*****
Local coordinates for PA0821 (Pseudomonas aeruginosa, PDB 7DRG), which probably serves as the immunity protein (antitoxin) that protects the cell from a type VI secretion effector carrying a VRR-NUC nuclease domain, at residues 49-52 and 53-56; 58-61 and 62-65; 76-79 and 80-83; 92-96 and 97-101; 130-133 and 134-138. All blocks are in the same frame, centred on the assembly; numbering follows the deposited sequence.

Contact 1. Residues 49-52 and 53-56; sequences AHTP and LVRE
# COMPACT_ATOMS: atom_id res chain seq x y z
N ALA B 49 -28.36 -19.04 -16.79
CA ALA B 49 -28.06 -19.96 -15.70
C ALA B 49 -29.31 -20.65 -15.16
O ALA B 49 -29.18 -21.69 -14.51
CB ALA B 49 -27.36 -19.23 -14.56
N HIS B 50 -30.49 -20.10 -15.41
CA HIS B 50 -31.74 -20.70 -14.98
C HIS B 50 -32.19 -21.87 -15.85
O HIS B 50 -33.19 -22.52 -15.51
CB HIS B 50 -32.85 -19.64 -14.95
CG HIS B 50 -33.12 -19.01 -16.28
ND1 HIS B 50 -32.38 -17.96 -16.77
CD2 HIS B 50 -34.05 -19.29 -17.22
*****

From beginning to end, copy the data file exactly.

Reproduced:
Local coordinates for PA0821 (Pseudomonas aeruginosa, PDB 7DRG), which probably serves as the immunity protein (antitoxin) that protects the cell from a type VI secretion effector carrying a VRR-NUC nuclease domain, at residues 49-52 and 53-56; 58-61 and 62-65; 76-79 and 80-83; 92-96 and 97-101; 130-133 and 134-138. All blocks are in the same frame, centred on the assembly; numbering follows the deposited sequence.

Contact 1. Residues 49-52 and 53-56; sequences AHTP and LVRE
# COMPACT_ATOMS: atom_id res chain seq x y z
N ALA B 49 -28.36 -19.04 -16.79
CA ALA B 49 -28.06 -19.96 -15.70
C ALA B 49 -29.31 -20.65 -15.16
O ALA B 49 -29.18 -21.69 -14.51
CB ALA B 49 -27.36 -19.23 -14.56
N HIS B 50 -30.49 -20.10 -15.41
CA HIS B 50 -31.74 -20.70 -14.98
C HIS B 50 -32.19 -21.87 -15.85
O HIS B 50 -33.19 -22.52 -15.51
CB HIS B 50 -32.85 -19.64 -14.95
CG HIS B 50 -33.12 -19.01 -16.28
ND1 HIS B 50 -32.38 -17.96 -16.77
CD2 HIS B 50 -34.05 -19.29 -17.22